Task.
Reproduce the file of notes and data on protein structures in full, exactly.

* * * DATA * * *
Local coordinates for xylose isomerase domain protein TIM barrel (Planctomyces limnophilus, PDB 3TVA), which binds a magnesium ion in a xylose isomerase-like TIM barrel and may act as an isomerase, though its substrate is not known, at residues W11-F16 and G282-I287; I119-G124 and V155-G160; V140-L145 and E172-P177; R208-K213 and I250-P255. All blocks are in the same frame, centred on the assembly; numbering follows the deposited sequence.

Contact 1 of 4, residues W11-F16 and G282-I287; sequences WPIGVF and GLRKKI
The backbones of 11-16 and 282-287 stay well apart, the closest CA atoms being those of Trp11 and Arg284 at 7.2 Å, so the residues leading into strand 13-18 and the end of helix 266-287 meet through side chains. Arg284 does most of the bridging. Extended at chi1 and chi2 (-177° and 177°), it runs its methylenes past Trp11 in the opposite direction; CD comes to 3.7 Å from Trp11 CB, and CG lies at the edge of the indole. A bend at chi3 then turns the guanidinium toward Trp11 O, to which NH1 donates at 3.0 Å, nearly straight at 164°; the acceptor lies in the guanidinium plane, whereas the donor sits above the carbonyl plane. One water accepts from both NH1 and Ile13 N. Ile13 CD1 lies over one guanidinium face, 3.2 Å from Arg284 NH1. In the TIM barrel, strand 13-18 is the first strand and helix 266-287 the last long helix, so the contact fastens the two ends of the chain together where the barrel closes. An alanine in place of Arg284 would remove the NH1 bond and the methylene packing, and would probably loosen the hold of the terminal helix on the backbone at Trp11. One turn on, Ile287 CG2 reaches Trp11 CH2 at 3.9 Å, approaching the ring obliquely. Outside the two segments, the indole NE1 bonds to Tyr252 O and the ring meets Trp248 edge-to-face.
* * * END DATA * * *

Local coordinates for xylose isomerase domain protein TIM barrel (Planctomyces limnophilus, PDB 3TVA), which binds a magnesium ion in a xylose isomerase-like TIM barrel and may act as an isomerase, though its substrate is not known, at residues W11-F16 and G282-I287; I119-G124 and V155-G160; V140-L145 and E172-P177; R208-K213 and I250-P255. All blocks are in the same frame, centred on the assembly; numbering follows the deposited sequence.

Contact 1 of 4, residues W11-F16 and G282-I287; sequences WPIGVF and GLRKKI
The backbones of 11-16 and 282-287 stay well apart, the closest CA atoms being those of Trp11 and Arg284 at 7.2 Å, so the residues leading into strand 13-18 and the end of helix 266-287 meet through side chains. Arg284 does most of the bridging. Extended at chi1 and chi2 (-177° and 177°), it runs its methylenes past Trp11 in the opposite direction; CD comes to 3.7 Å from Trp11 CB, and CG lies at the edge of the indole. A bend at chi3 then turns the guanidinium toward Trp11 O, to which NH1 donates at 3.0 Å, nearly straight at 164°; the acceptor lies in the guanidinium plane, whereas the donor sits above the carbonyl plane. One water accepts from both NH1 and Ile13 N. Ile13 CD1 lies over one guanidinium face, 3.2 Å from Arg284 NH1. In the TIM barrel, strand 13-18 is the first strand and helix 266-287 the last long helix, so the contact fastens the two ends of the chain together where the barrel closes. An alanine in place of Arg284 would remove the NH1 bond and the methylene packing, and would probably loosen the hold of the terminal helix on the backbone at Trp11. One turn on, Ile287 CG2 reaches Trp11 CH2 at 3.9 Å, approaching the ring obliquely. Outside the two segments, the indole NE1 bonds to Tyr252 O and the ring meets Trp248 edge-to-face.